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NEWS | Oct. 3, 2022

U.S., Australian Defense Leaders Stress Importance of Alliance System

By Jim Garamone DOD News

WASHINGTON -- Secretary of Defense Lloyd J. Austin III and Australian Deputy Prime Minister Richard Marles, who also serves as his country's defense minister, stressed the importance of the alliance system in the Indo-Pacific region after a meeting in Hawaii.

The two discussed their unwavering commitment to a free and open Indo-Pacific region and the challenges to that ideal.

Both Australia and the United States are dedicated to the premise that all countries should be free to choose their own destinies. Further, the international, rules-based order is based on the idea that nations should respect international laws and resolve disputes peacefully, Austin said.
"These shared convictions run deep, and they are the foundation of our unbreakable alliance," the secretary said. "The region and the world face a growing challenge from autocratic countries attempting to change the status quo through threats, coercion and provocative military activities and even naked aggression," Austin said. "We're deeply concerned by China's aggressive, escalatory and destabilizing military activities in the Taiwan Strait and elsewhere in the region."

Nations around the world are uniting to oppose Russia's unprovoked and cruel invasion of Ukraine. "The United States and Australia are united in opposing actions that threaten peace, stability and the rules-based international order," he said.

               Spotlight: Support for Ukraine

Both Austin and Marles agreed the conversation between the two leaders was productive. They discussed the steps needed to enhance deterrence and strengthen security in the Indo-Pacific. "We talked about enhancing our interoperability and expanding our operations and advancing our on-going posture, force posture initiatives," the secretary said.

Marles said the two leaders talked about ways to deepen defense industrial base cooperation.

They also spoke about Australia, the United Kingdom and United States trilateral security pact that will pave the way for Australia to acquire nuclear submarine technology and for the three nations to cooperate on other advanced technologies. Marles thanked all those involved in working on the pact and said Australia is still on track to announce the way forward on the submarine acquisition process in the first part of 2023.

Australia is part of the coalition to help Ukraine in its fight for sovereignty against Russia, Marles said. His nation also sees increasingly aggressive Chinese efforts to "seek to shape the world around it in a way that we have not seen before," he said.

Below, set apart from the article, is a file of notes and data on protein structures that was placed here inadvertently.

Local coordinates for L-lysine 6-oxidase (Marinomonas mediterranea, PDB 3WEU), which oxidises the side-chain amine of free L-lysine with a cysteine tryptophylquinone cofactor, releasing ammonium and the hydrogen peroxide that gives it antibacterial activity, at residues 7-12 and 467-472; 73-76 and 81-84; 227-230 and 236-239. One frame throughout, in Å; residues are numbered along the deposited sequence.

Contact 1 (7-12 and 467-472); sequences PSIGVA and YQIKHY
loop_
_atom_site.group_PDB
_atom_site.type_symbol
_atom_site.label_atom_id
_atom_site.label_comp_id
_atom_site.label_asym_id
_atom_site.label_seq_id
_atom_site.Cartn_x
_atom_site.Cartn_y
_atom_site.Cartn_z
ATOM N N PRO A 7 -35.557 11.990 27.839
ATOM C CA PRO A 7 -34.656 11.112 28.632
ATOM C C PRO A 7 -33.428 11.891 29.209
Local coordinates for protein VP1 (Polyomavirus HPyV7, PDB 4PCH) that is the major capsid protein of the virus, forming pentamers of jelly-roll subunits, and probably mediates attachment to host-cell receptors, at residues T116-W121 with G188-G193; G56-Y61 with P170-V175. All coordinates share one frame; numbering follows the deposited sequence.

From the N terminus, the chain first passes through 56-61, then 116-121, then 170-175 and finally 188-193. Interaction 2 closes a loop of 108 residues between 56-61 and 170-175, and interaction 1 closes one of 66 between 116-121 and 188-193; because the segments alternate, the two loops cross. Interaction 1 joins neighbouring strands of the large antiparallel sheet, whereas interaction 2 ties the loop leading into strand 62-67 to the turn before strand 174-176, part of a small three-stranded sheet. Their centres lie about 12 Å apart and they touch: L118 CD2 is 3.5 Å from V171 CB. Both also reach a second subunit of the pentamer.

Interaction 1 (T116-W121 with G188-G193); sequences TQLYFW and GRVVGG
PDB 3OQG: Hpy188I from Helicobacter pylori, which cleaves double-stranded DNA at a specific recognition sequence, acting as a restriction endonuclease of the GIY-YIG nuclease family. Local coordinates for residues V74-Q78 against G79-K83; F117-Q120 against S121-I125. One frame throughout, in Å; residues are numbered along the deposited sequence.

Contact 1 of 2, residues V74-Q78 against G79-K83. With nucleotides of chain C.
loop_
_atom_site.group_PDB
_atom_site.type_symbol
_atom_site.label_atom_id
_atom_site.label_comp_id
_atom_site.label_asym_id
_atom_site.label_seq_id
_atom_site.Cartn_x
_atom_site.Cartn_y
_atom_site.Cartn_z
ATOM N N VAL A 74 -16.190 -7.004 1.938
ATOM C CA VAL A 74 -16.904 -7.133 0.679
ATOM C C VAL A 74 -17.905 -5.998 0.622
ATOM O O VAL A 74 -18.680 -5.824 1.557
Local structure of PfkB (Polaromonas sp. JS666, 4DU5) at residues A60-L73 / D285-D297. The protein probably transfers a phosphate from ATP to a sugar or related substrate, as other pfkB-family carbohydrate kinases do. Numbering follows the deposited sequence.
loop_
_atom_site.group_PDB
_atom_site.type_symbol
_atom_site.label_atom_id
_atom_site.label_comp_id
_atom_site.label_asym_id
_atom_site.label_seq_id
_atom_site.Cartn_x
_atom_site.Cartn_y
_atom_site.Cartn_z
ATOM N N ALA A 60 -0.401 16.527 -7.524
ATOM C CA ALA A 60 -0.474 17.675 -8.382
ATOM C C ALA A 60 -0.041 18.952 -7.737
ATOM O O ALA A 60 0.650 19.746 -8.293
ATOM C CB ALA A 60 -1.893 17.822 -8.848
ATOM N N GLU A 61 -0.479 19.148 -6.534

The freedom of navigation in the East China Sea and South China Sea and around Taiwan is "fundamentally important to Australia's national interests," he said.

The men discussed the U.S. Marine Corps rotation to Darwin, Australia, "but we want to look at other ways in which we can build upon American force posture and doing that in cooperation with Australia," Marles said.

Marles said at the heart of the meeting is the strategic alignment between the United States and Australia. This has always been the case, "but has never been greater than it is right now," he said.

The U.S.-Australia alliance is one part of the U.S. alliance network. "Our allies and partners bring significant capability, and — not only in terms of what they bring to the fight, but the access, basing rights — all of those things contribute to our overall effort," Austin said. "Quite frankly, it's what our adversaries worry about most — our ability to work together with like-minded partners and allies. That really magnifies our warfighting capability."

Alliances and partnerships are critical to deterrence. "That's why you've seen us work hard to strengthen partnerships and alliances in the region," he said.

Marles also commented on the importance of alliances. "Our alliance with the United States is completely central to our national security and to our world view, and the alliance has never been more important than it is now," he said, adding the vast majority of Australians support the treaty with the United States.

"Looked at more broadly, the observation I'd make is that America is a country which does alliances," Marles said. "What that means is that America is a country that works with others and seeks to work with those in the global community, which says everything about the United States role as a global leader for countries around the world who share a commitment to the global, rules-based order."

Marles said the U.S. system of alliances is profoundly important. "It is the 'edge,' and it matters deeply," he said. "It matters deeply in terms of providing security."

Following the meeting, Austin invited the deputy prime minister to the Pearl Harbor, Hawaii, submarine docks where they toured the USS Mississippi. The Mississippi is a nuclear-powered, fast-attack submarine that's armed with cruise missiles.

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